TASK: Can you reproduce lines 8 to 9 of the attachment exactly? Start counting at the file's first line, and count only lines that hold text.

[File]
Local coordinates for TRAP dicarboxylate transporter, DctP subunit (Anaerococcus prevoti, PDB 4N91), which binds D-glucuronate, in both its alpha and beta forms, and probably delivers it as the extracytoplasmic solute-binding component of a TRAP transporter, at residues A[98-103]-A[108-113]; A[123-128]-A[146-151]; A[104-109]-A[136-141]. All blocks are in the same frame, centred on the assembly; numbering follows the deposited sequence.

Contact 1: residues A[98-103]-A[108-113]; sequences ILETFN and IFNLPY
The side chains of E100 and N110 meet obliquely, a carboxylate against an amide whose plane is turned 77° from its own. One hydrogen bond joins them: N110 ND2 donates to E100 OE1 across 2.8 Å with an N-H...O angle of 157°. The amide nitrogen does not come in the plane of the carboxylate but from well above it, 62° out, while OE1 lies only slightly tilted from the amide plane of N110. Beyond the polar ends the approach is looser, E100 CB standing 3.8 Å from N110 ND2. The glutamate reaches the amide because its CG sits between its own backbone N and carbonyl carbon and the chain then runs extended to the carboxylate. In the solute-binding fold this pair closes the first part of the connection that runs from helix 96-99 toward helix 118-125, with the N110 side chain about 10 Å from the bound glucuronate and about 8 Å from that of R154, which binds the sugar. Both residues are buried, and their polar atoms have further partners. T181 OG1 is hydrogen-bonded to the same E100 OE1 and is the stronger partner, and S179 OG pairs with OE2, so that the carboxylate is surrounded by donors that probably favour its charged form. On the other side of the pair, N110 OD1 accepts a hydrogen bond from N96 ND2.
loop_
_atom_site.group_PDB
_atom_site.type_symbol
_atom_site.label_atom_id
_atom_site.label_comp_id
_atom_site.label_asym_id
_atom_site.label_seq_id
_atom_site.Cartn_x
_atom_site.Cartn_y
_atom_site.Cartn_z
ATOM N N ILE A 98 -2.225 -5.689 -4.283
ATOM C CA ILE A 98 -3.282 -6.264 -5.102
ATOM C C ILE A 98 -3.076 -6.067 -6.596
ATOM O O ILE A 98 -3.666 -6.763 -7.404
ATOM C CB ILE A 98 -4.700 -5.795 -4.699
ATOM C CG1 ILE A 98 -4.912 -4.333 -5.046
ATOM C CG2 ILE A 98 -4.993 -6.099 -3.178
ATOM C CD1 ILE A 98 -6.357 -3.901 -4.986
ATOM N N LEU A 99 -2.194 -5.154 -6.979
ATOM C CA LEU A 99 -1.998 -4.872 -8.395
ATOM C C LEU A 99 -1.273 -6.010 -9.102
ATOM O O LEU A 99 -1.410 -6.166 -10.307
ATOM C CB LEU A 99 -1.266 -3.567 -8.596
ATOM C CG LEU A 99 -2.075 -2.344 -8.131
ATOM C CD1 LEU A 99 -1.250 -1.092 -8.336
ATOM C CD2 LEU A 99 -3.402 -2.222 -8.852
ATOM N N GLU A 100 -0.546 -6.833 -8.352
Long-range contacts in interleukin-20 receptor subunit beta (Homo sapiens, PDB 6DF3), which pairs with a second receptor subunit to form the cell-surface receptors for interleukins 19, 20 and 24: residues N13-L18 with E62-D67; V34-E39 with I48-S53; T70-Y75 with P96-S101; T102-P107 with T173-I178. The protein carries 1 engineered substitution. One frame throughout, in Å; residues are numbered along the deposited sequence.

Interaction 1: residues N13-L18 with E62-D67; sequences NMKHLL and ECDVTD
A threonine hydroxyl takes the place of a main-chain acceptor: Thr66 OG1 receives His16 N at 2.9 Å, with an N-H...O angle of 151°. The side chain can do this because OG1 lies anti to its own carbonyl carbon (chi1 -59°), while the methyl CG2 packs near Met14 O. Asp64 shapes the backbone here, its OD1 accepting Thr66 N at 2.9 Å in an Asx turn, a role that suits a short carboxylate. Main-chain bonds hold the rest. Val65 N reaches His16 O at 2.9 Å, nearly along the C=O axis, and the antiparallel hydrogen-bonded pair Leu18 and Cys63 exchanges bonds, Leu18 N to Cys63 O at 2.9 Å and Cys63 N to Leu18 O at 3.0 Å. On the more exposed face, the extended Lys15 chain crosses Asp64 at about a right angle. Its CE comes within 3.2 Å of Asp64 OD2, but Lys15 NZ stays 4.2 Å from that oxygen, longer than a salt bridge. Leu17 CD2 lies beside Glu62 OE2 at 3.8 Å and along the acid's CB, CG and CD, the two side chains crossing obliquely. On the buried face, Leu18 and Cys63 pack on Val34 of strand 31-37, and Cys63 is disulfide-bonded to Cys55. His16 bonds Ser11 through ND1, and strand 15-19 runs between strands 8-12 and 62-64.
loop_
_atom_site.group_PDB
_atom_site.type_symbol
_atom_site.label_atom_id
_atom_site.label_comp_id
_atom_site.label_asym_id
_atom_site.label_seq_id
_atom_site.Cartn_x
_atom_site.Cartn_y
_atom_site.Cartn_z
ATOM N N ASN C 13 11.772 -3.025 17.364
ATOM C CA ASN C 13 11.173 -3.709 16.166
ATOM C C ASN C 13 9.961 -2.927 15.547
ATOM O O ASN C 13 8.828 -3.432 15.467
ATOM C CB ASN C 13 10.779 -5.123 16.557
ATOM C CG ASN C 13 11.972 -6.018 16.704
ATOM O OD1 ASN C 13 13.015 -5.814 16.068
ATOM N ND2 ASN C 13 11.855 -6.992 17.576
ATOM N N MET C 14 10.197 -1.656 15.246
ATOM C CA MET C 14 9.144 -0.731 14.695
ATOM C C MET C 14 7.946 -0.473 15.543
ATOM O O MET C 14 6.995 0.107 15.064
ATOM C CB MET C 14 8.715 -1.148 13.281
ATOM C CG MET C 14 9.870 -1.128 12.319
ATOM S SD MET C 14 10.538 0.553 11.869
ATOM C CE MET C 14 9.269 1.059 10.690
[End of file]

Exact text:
_atom_site.label_comp_id
_atom_site.label_asym_id